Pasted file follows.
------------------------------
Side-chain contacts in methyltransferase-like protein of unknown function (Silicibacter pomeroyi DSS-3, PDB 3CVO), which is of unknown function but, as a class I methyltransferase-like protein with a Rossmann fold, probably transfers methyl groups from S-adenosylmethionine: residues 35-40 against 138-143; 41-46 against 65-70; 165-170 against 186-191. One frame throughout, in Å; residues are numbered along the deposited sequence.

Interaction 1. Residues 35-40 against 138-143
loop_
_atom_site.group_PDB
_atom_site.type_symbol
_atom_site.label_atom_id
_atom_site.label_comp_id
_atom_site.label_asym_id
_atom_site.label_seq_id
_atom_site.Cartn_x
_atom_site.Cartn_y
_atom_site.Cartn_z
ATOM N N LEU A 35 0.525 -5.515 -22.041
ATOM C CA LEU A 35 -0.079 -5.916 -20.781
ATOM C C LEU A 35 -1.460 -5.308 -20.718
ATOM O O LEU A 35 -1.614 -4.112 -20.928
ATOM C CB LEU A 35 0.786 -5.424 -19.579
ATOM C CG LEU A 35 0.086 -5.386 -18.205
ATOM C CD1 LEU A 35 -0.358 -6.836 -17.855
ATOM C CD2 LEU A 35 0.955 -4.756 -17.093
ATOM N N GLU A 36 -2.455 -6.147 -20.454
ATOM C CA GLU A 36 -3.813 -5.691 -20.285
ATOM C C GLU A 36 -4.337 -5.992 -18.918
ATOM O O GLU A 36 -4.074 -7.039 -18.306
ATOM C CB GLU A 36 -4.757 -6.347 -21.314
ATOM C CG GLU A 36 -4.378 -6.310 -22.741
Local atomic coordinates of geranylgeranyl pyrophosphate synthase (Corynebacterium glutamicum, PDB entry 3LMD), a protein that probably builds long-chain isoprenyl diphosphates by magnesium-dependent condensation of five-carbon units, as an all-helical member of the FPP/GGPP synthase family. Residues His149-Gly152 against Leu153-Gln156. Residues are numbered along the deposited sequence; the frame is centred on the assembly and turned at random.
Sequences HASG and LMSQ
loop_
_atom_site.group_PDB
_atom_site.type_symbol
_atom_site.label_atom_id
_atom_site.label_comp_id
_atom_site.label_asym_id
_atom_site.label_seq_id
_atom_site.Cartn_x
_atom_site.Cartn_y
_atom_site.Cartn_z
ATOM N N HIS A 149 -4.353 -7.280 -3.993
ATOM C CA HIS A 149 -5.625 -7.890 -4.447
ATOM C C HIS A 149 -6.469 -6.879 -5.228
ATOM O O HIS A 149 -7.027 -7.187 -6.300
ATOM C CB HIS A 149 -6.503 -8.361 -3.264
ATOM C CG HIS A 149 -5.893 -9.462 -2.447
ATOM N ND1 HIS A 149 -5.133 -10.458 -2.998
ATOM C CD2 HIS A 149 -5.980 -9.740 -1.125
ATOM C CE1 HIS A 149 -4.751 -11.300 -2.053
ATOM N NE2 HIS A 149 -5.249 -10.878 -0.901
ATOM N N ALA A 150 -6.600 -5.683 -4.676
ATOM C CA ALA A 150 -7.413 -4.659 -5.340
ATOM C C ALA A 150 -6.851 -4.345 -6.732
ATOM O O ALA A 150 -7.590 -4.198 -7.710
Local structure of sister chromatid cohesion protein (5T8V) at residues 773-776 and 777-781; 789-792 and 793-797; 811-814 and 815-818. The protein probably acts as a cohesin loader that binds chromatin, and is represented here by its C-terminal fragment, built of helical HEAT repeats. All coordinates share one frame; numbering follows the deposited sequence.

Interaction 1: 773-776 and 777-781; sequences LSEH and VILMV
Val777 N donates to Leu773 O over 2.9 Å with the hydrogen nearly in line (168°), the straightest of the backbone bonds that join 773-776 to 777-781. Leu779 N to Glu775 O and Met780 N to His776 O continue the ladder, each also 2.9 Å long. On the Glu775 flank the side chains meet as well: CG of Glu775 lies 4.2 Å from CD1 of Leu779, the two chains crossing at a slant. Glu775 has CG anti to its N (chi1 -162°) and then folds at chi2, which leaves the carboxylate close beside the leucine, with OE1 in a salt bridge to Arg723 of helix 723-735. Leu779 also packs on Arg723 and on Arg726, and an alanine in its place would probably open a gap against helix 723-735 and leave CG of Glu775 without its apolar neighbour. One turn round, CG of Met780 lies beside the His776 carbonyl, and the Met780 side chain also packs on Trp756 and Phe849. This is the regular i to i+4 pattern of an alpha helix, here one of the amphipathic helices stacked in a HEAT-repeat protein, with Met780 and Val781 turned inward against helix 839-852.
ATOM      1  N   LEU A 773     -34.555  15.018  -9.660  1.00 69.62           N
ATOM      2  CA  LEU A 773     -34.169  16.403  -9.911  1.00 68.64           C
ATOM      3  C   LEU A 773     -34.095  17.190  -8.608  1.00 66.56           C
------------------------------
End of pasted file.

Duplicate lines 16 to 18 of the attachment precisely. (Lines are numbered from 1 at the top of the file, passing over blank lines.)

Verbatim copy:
ATOM O O LEU A 35 -1.614 -4.112 -20.928
ATOM C CB LEU A 35 0.786 -5.424 -19.579
ATOM C CG LEU A 35 0.086 -5.386 -18.205